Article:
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Memoir of the Rev. George Burder, author of “Village Sermons,” and Secretary of the London Missionar

By Henry Foster Burder, DD


The article reviews the memoir of Rev. George Burder. The reviewer outlines the reverend’s family, his entrance to the ministry, his shift into missionary work, his preaching, and his hardships. The reviewer judges his style and persona.
Publisher: Gorgias Press LLC
Availability: In stock
SKU (ISBN): 978-1-61143-189-6
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Publication Status: In Print
Series: Analecta Gorgiana 811
Publication Date: Aug 5,2010
Interior Color: Black
Trim Size: 6 x 9
Page Count: 26
Language: English
ISBN: 978-1-61143-189-6
$35.00
Your price: $21.00

This article reviews the memoir of Rev. George Burder. The memoir describes Burder’s early family life in London in the mid 18th century. After his mother’s death, he turns towards religion, learning Biblical languages. He enters the ministry when British churches are generally apathetic. His entrance to ministry was atypical, as it seems he was not approved or sanctioned until his ordination. He published a book for children. He moves from Lancashire to Lancaster, and, in 1781, Mr. Burder marries. His son asks Burder about becoming a minister as well, and Burder asks his son to defer judgment until he has more worldly experience. At Coventry, Burder loses his stepmother and father and three children. Following the death of the Secretary of the Missionary Society, Burder becomes evangelical. He makes a number of sermons for circulation and translation. The reviewer critiques Burder’s sermon style. Burder continues the missionary cause until shortly before his death. He suffers the deaths of many family members. The reviewer considers Burder’s temperament and judgment in relation to his preaching skill. He concludes that this is a very worthy read.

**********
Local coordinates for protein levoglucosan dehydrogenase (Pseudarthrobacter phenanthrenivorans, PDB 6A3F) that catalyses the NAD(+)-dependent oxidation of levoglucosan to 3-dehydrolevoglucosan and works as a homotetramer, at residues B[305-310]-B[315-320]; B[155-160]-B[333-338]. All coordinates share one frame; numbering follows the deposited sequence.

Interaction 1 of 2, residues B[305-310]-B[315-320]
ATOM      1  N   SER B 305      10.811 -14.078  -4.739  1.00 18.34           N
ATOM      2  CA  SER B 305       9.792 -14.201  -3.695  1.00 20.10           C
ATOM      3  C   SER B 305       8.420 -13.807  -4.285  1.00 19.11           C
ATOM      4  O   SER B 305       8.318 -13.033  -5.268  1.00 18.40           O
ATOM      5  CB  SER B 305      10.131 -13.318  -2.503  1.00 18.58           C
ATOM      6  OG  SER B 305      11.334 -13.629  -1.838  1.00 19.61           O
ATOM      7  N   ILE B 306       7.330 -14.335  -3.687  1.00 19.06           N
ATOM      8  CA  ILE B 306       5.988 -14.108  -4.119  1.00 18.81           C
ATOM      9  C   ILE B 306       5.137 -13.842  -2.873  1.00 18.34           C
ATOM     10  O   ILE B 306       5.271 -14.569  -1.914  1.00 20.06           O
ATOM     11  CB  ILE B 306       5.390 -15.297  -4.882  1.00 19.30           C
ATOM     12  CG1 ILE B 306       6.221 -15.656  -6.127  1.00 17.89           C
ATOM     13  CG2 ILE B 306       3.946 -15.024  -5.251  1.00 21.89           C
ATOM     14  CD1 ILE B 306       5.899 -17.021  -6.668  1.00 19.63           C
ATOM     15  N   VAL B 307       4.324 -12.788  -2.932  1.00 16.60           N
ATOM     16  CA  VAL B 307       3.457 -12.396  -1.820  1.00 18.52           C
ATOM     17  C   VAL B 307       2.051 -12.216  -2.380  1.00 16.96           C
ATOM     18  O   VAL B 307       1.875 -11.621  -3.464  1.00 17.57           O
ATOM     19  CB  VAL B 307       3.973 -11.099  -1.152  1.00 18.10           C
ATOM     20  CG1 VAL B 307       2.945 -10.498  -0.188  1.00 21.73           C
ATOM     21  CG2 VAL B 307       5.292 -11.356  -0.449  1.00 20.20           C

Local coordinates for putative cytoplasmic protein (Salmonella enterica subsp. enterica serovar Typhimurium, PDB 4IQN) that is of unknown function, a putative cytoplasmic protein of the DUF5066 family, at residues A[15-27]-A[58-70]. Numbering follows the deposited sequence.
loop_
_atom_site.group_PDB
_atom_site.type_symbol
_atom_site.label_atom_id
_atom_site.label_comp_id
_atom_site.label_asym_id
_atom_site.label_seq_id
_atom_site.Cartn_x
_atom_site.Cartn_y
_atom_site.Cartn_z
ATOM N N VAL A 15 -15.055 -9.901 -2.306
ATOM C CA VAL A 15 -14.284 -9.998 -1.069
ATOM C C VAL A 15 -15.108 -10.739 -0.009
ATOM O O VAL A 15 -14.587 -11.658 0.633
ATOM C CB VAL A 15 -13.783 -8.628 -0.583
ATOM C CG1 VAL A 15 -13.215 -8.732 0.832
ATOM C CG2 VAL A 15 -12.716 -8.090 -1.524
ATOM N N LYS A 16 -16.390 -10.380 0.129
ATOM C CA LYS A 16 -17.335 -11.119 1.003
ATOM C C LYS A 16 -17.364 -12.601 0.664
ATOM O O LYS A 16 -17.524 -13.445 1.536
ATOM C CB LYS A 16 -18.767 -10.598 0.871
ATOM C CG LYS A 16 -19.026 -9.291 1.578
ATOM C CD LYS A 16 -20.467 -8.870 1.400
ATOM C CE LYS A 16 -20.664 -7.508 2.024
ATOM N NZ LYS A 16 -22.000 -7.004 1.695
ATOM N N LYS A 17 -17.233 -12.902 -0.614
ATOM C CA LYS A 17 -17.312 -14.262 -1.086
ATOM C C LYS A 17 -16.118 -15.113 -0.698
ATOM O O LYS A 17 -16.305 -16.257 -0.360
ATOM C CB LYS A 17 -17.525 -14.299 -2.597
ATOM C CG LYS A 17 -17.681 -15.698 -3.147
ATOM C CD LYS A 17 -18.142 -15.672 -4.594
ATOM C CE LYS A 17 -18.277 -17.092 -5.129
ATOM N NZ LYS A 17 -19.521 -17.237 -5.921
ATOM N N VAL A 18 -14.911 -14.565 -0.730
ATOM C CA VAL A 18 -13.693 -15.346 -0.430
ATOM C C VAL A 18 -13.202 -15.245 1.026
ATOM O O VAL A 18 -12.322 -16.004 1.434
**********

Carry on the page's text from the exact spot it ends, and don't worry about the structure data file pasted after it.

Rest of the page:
This article reviews the memoir of Rev. George Burder. The memoir describes Burder’s early family life in London in the mid 18th century. After his mother’s death, he turns towards religion, learning Biblical languages. He enters the ministry when British churches are generally apathetic. His entrance to ministry was atypical, as it seems he was not approved or sanctioned until his ordination. He published a book for children. He moves from Lancashire to Lancaster, and, in 1781, Mr. Burder marries. His son asks Burder about becoming a minister as well, and Burder asks his son to defer judgment until he has more worldly experience. At Coventry, Burder loses his stepmother and father and three children. Following the death of the Secretary of the Missionary Society, Burder becomes evangelical. He makes a number of sermons for circulation and translation. The reviewer critiques Burder’s sermon style. Burder continues the missionary cause until shortly before his death. He suffers the deaths of many family members. The reviewer considers Burder’s temperament and judgment in relation to his preaching skill. He concludes that this is a very worthy read.

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